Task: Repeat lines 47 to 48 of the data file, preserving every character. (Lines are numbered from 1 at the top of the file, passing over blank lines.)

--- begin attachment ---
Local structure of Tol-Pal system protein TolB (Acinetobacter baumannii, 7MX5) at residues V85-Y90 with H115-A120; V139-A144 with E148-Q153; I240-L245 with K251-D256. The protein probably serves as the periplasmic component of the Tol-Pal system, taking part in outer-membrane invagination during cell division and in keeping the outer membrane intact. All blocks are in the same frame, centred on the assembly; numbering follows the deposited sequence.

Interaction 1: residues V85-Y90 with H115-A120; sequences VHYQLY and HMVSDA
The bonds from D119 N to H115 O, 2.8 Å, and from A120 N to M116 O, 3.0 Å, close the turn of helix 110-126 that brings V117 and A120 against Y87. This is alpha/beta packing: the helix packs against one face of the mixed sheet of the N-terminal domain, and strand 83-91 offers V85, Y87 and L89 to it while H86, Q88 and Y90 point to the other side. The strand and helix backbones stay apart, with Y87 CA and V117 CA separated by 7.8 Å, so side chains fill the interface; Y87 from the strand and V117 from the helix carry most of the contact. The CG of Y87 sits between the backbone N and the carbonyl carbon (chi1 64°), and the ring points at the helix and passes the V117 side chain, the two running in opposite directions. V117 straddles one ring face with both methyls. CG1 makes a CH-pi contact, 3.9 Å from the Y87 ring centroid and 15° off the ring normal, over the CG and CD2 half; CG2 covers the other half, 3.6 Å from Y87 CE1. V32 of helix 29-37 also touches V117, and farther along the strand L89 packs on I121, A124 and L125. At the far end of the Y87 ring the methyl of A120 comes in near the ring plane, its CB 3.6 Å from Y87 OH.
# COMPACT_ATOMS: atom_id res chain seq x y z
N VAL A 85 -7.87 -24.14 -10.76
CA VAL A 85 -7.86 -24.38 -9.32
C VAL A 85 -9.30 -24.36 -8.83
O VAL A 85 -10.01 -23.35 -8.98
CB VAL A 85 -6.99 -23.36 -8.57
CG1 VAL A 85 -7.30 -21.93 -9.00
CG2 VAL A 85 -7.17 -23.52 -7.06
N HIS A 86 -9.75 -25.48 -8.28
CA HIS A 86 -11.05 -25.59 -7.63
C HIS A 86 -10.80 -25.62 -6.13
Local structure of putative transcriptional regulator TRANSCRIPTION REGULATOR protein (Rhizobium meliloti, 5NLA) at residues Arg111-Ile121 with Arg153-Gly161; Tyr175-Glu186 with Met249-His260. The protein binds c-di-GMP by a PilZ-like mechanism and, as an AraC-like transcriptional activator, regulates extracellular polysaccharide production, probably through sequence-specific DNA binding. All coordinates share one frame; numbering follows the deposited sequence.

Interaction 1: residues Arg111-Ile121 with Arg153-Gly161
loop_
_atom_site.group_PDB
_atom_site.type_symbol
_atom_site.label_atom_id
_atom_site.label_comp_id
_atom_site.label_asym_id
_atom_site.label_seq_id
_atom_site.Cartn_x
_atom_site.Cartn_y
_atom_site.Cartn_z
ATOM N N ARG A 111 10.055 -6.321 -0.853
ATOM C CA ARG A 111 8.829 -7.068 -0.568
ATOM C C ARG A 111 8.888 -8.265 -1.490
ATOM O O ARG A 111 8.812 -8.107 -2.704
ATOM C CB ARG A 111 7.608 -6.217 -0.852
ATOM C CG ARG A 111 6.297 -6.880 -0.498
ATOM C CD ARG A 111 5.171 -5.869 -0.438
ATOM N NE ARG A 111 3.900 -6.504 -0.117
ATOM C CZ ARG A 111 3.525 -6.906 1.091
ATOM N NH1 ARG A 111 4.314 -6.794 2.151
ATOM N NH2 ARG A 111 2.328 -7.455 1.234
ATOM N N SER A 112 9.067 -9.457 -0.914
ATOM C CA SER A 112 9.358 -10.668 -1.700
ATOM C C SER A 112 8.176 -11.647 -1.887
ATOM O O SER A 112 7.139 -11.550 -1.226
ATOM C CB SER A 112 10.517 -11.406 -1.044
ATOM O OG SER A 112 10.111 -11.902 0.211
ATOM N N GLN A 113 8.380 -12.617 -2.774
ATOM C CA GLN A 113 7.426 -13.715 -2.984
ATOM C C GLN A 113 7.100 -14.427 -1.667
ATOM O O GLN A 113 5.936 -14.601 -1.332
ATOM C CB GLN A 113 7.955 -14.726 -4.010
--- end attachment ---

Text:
ATOM O O GLN A 113 5.936 -14.601 -1.332
ATOM C CB GLN A 113 7.955 -14.726 -4.010